In the War for Independence, America’s treasury and military were tiny compared to Great Britain.
From her start, was America one nation or thirteen nations? How did the thirteen original colonies unite to match the power of the British? In fact, it was only by at least four strokes of incredible luck (or you could say divine miracles) that the U.S. won the war:
- The American soldiers demonstrated unbelievable doggedness and willingness for self-sacrifice in the face of starvation, exposure, and crushing odds;
- George Washington was a brilliant military leader, especially with his use of counter-spies, deception, and surprise;
- Benjamin Franklin obtained a great deal of cash, troops, and ships from the King of France;
- John Adams pushed France for even more ships and acquired multiple desperately needed loans from Dutch bankers.
The British foot-soldiers who fought and drastically out-numbered the American revolutionaries were not even British citizens. A vast supply of contract armies was available for hire. And a vast supply of money was available to Great Britain’s King George III. The hired soldiers were called Hessians. That is, they were mostly from Hesse-Cassel and Hesse-Hanau, which would later become parts of the nation of Germany.
From independence (1776) to the U.S. Constitution (1789), the United States were in fact not one nation, but thirteen nations.
The states cooperated somewhat during the war with Britain, but afterward all the incentives for cooperation vanished. The continental government became totally useless, so the leaders of the revolution abandoned it. Instead they applied their talents within the real centers of power, those uncooperative states. Most everyone knew a disaster was coming.
National bankruptcy, international dishonor, piracy, serious interstate trade restrictions, loss in property values, fluctuating currencies, and civil violence were all widespread throughout the thirteen states. And the real social leaders were applying their talents only in the states. So the continental government was reduced to “a debating society of inferior men”. (Murphy 1967, 40)
Without a new constitution, America would probably have become at least two or three or even thirteen warring nations. The most likely division at the time was a three-way division between New England, the middle states, and the southern states. James Madison was deeply afraid this was America’s fate:
The bulk of the people will probably prefer the lesser evil of a partition of the Union into three more practicable and energetic governments. (Madison 1787)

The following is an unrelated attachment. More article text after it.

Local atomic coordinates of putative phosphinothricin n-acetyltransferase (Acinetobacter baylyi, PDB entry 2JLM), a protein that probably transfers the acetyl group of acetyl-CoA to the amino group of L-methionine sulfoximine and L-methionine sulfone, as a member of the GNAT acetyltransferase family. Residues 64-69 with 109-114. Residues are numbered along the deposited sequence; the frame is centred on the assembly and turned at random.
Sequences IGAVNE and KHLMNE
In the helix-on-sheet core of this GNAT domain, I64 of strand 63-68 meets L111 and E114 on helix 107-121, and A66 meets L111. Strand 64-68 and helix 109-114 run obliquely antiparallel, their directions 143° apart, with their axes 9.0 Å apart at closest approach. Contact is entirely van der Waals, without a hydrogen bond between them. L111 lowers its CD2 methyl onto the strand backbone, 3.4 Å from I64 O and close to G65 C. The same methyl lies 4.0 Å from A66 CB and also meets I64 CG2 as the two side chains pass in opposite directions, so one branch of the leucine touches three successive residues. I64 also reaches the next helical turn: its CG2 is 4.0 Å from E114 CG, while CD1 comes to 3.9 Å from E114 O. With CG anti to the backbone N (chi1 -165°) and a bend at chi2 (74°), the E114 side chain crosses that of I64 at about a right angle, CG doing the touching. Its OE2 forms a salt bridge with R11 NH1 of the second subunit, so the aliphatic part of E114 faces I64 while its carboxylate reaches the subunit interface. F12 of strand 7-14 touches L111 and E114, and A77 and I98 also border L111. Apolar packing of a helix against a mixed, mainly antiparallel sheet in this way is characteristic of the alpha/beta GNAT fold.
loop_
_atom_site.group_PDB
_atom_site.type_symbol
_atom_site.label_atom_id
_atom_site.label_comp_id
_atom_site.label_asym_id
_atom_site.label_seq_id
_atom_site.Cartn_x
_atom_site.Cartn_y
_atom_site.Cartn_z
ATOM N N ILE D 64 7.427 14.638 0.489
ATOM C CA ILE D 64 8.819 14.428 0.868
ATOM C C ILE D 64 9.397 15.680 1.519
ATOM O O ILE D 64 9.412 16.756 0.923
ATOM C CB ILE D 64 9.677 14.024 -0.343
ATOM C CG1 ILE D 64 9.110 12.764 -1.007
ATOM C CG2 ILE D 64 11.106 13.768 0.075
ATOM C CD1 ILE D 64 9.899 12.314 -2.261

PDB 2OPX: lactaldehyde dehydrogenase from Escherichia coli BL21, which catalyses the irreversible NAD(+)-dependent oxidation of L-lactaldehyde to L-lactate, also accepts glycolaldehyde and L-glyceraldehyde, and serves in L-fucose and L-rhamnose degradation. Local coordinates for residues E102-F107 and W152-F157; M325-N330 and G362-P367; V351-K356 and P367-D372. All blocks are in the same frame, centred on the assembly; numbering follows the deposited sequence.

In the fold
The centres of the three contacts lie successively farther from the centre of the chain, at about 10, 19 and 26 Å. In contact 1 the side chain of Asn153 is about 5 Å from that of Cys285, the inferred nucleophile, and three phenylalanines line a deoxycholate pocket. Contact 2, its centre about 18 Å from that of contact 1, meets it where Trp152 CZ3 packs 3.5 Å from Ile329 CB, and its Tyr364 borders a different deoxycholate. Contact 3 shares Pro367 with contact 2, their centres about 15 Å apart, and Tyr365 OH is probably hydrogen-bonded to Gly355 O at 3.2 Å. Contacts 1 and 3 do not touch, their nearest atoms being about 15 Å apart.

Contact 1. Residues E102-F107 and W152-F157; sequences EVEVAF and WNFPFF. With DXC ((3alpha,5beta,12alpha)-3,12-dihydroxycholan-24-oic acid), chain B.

Many believed that if the original colonies did not become one nation, rather than thirteen nations, they would be swallowed by England, France, and Spain.
Each of those European nations was vastly richer and had massively larger naval and land forces than America.
Of course, a two-way division of the American states was attempted in 1861, when the southern states seceded from the union. That sparked the American Civil War. But the hostility between north and south did not even begin in the same century as the Civil War. It began before the War for Independence because of significant economic differences. That is, the South remained agricultural, while the North became more and more industrial. And they had vastly different ideas about what the national government should do, and what role the state governments should play.
Imagine that the South had succeeded in the Civil War and remained separate. Can you imagine the subsequent wars between North and South over which one would acquire the western states?
Do you believe the states could ever survive if they divided? Did the U.S. Constitution save America by uniting the states into one nation from thirteen nations? Is that strong central government still necessary today?
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Madison, James. 1787. “From James Madison to Edmund Pendleton, 24 February 1787,” Founders Online, National Archives, accessed September 29, 2019, https://founders.archives.gov/documents/Madison/01-09-02-0151. [Original source: The Papers of James Madison, vol. 9, 9 April 1786 – 24 May 1787 and supplement 1781–1784, ed. Robert A. Rutland and William M. E. Rachal. Chicago: The University of Chicago Press, 1975, pp. 294–296.]
Murphy, William P. 1967.The Triumph of Nationalism. Chicago: Quadrangle Books, Inc.